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Thin Film Solar Industry,Thin Film Coating,Thin Film Deposition

Thin Film Solar Industry,Thin Film Coating,Thin Film Deposition

Item No.: sputtering target application 4

The sun's energy can be harnessed as either light or heat. The process of converting light (photons) to electricity (voltage) is called the photovoltaic (PV) effect.

To create the PV effect, radiation from the sun ('sunlight') hits a photovoltaic cell. These cells are made up of two layers of semi-conducting material, typically silicon, that have been chemically treated. The industry refers to these layers as P and N. The boundary between P and N acts as a diode allowing electrons to move from N to P, but not from P to N. When photons with sufficient energy hit the cell, they cause electrons to move (from N to P only) causing excess electrons in the N-layer and a shortage in the P layer.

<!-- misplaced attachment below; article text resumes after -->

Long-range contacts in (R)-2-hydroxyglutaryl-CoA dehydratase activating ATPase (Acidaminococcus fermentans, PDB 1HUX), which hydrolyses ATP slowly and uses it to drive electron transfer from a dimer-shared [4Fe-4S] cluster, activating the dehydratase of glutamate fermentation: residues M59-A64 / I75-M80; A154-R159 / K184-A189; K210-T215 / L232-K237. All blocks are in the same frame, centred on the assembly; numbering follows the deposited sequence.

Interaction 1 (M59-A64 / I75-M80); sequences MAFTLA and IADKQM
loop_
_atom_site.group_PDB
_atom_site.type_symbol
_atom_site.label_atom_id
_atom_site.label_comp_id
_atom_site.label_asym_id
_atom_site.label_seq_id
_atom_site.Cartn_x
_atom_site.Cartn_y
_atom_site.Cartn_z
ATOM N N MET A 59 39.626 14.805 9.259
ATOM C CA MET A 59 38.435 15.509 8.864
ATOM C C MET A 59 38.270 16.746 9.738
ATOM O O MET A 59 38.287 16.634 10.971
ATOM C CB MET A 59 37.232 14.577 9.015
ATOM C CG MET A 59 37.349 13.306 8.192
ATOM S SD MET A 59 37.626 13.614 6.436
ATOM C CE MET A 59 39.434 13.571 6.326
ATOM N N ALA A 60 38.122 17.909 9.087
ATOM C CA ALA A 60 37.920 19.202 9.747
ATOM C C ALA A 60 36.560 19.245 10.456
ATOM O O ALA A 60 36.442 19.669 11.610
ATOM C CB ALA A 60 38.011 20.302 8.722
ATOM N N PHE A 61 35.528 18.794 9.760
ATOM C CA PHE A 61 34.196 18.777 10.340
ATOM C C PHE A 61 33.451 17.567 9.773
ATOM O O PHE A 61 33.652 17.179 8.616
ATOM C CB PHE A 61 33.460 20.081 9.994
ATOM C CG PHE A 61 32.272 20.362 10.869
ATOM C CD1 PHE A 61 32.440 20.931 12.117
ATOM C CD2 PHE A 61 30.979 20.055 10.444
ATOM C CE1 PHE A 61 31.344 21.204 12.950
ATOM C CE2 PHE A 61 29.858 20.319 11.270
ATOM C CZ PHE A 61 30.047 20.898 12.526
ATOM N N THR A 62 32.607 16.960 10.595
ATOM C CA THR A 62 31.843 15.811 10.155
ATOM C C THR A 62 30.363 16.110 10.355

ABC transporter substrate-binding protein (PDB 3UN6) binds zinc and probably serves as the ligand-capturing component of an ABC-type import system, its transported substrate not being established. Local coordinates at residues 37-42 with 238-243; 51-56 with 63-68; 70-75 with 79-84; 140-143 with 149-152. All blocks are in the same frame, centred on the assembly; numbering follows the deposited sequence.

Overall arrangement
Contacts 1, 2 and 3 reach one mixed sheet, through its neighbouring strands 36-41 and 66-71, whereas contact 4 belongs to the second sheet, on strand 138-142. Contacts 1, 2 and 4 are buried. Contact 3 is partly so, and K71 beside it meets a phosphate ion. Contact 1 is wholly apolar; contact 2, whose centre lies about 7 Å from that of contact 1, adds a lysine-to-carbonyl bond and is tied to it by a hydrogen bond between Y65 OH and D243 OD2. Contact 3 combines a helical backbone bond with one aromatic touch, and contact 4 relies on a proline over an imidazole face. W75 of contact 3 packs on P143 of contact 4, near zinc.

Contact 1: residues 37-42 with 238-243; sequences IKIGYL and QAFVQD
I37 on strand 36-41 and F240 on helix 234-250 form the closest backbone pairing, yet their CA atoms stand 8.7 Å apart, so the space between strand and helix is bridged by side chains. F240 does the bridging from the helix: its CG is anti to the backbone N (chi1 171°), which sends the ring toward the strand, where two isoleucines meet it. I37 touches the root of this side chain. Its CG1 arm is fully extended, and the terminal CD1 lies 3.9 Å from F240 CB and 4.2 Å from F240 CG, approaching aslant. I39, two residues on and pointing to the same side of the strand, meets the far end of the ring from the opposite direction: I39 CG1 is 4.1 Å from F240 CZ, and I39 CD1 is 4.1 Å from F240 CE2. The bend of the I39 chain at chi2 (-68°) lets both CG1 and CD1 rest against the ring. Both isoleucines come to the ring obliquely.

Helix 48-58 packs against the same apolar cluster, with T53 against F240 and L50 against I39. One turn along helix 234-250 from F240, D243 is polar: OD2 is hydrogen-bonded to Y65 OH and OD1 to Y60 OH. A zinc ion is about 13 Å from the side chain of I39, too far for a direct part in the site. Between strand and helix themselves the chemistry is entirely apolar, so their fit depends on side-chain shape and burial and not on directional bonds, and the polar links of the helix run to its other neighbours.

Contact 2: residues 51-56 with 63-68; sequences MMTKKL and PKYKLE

The following graphic sets out the layers within the cell. The top layer is an Anti-Reflective-Coating (ARC) that enhances the light effect of the sun. The N layer is typically semi-conducting silicon doped with phosphorus that creates the free flow of electrons. The P layer is again typically semi-conducting silicon, but this time doped with boron which creates the free flow of positive charges called “holes”. As the holes and electrons are attracted and move towards each other, they create an electrical field across the P-N junction. Sunlight striking this electrical field separates the electrons and holes, creating the voltage.

The voltage pushes the flow of electrons or 'DC current' to contacts at the front and back of the cell where it is conducted away along the wiring circuitry that connects the cells together.

With demand for renewable energies becoming more important, there has been considerable growth of the solar and photovoltaic industry. Along with thin film photovoltaics, solar thermal and concentrated solar power systems offer great alternatives for the energy requirements of the future.

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